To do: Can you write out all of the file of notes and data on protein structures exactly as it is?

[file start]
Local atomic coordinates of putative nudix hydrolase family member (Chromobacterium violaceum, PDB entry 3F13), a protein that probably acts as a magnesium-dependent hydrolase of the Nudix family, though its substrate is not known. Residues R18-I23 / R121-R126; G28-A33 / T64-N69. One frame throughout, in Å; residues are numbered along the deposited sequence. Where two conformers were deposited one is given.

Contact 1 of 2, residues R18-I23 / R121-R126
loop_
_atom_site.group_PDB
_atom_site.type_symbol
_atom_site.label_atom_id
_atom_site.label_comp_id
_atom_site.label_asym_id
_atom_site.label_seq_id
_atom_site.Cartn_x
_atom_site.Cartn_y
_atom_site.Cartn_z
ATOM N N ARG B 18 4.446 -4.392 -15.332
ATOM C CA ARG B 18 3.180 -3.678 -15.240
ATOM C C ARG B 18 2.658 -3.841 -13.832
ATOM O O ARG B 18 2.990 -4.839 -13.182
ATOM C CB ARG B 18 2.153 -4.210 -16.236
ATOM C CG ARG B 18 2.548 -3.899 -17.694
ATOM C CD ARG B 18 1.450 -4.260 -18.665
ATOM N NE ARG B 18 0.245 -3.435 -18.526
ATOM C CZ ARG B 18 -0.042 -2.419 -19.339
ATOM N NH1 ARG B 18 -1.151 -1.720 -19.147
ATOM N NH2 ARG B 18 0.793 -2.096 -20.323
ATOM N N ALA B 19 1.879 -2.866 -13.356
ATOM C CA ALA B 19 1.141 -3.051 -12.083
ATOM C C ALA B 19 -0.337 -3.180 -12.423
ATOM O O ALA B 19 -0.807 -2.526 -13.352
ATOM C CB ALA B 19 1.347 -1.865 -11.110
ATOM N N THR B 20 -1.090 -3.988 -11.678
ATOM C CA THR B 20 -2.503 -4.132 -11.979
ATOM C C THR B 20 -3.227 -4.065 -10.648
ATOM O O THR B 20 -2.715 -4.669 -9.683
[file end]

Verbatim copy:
Local atomic coordinates of putative nudix hydrolase family member (Chromobacterium violaceum, PDB entry 3F13), a protein that probably acts as a magnesium-dependent hydrolase of the Nudix family, though its substrate is not known. Residues R18-I23 / R121-R126; G28-A33 / T64-N69. One frame throughout, in Å; residues are numbered along the deposited sequence. Where two conformers were deposited one is given.

Contact 1 of 2, residues R18-I23 / R121-R126
loop_
_atom_site.group_PDB
_atom_site.type_symbol
_atom_site.label_atom_id
_atom_site.label_comp_id
_atom_site.label_asym_id
_atom_site.label_seq_id
_atom_site.Cartn_x
_atom_site.Cartn_y
_atom_site.Cartn_z
ATOM N N ARG B 18 4.446 -4.392 -15.332
ATOM C CA ARG B 18 3.180 -3.678 -15.240
ATOM C C ARG B 18 2.658 -3.841 -13.832
ATOM O O ARG B 18 2.990 -4.839 -13.182
ATOM C CB ARG B 18 2.153 -4.210 -16.236
ATOM C CG ARG B 18 2.548 -3.899 -17.694
ATOM C CD ARG B 18 1.450 -4.260 -18.665
ATOM N NE ARG B 18 0.245 -3.435 -18.526
ATOM C CZ ARG B 18 -0.042 -2.419 -19.339
ATOM N NH1 ARG B 18 -1.151 -1.720 -19.147
ATOM N NH2 ARG B 18 0.793 -2.096 -20.323
ATOM N N ALA B 19 1.879 -2.866 -13.356
ATOM C CA ALA B 19 1.141 -3.051 -12.083
ATOM C C ALA B 19 -0.337 -3.180 -12.423
ATOM O O ALA B 19 -0.807 -2.526 -13.352
ATOM C CB ALA B 19 1.347 -1.865 -11.110
ATOM N N THR B 20 -1.090 -3.988 -11.678
ATOM C CA THR B 20 -2.503 -4.132 -11.979
ATOM C C THR B 20 -3.227 -4.065 -10.648
ATOM O O THR B 20 -2.715 -4.669 -9.683